The Northstar Corridor Development Authority (NCDA) in Minnesota is studying the feasibility of using biodiesel for operations of the proposed Northstar Commuter Rail service.
The Prairie Line in Redwood County, Minnesota, a short-line railroad, is using a B2 blend in its engines.
The NCDA study will determine whether biodiesel can meet the operating standards while maintaining the financial viability of the Northstar project within Federal Transit Administration (FTA) requirements.
Northstar must meet the cost-effectiveness standard required by the Federal Transit Administration, so we can only pursue biodiesel use to the extent the project continues to meet the FTA’s criteria.—Tim Yantos, NCDA executive director
Project staff will examine the feasibility of biodiesel use based on the following:
Impact on the capital and operating costs
Availability of locomotive manufacturing
Impact on environmental emissions
Federal Transit Administration requirements
The report should be submitted by late spring.
The Northstar Corridor is an 82-mile transportation corridor which runs along highways 10 & 94 from downtown Minneapolis to the St. Cloud/Rice area. The Highway 10/Northstar Corridor is already one of the most congested corridors in Minnesota, and is still the fastest growing corridor in the state, and the third-fastest growing in the country, according to census figures released in October 2002.
The initial phase of the commuter rail project (route map to the right) will service a 40-mile line with 6 stations and an estimated daily ridership of 5,600 trips per day. With state funding this year, Northstar commuter rail will be fully operational within four years.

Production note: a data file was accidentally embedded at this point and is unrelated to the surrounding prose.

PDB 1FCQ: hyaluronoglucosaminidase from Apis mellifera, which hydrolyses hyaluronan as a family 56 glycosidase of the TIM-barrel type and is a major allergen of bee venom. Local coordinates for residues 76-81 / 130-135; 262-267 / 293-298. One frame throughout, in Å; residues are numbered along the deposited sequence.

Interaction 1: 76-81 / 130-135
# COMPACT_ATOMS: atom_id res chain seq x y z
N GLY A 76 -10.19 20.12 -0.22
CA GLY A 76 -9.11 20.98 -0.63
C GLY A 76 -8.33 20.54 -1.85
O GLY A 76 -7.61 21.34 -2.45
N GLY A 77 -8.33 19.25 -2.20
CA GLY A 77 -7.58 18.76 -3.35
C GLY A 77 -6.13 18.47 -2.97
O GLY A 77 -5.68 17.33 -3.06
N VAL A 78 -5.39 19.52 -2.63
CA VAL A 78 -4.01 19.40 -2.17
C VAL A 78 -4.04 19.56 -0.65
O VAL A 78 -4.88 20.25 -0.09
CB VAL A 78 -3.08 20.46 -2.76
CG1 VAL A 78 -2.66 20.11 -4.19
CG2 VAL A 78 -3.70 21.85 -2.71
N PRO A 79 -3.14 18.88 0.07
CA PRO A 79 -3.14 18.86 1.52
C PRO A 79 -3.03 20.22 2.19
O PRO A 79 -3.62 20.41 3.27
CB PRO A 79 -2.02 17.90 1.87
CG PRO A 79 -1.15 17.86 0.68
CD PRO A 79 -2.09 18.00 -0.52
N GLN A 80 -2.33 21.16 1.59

Such projects are important tools for reducing auto travel, fuel consumption and emissions growth in urban corridors. So much the better if it uses biodiesel.
It will be interesting to see what type of drive system the corridor adopts. Most commuter rail systems in the US seem to use a traditional locomotive pushing a string of coach cars. This is the type of configuration that was involved in the horrendous rail crash in Glendale a short time ago.
An alternative that has been popular in Europe for some time, and is beginning to appear in some new commuter rail projects in the US, is the Diesel Multiple Unit, or DMU. DMUs combine the diesel powertrain with the passenger coach—it is a self-propelled rail car.
Some recent studies have shown that DMUs can dramatically improve fuel efficiency. While a conventional locomotive-hauled commuter train may consume 2–3 gallons per mile, a comparable DMU will only consume ½ gallon per mile—in other words, the DMU decreases fuel consumption by about a factor of 4.
DMUs are under evaluation in California, Florida and North Carolina.
A DMU/biodiesel solution sounds like a good way to contribute even more to the fuel efficiency and environmental impact of commuter rail sytems.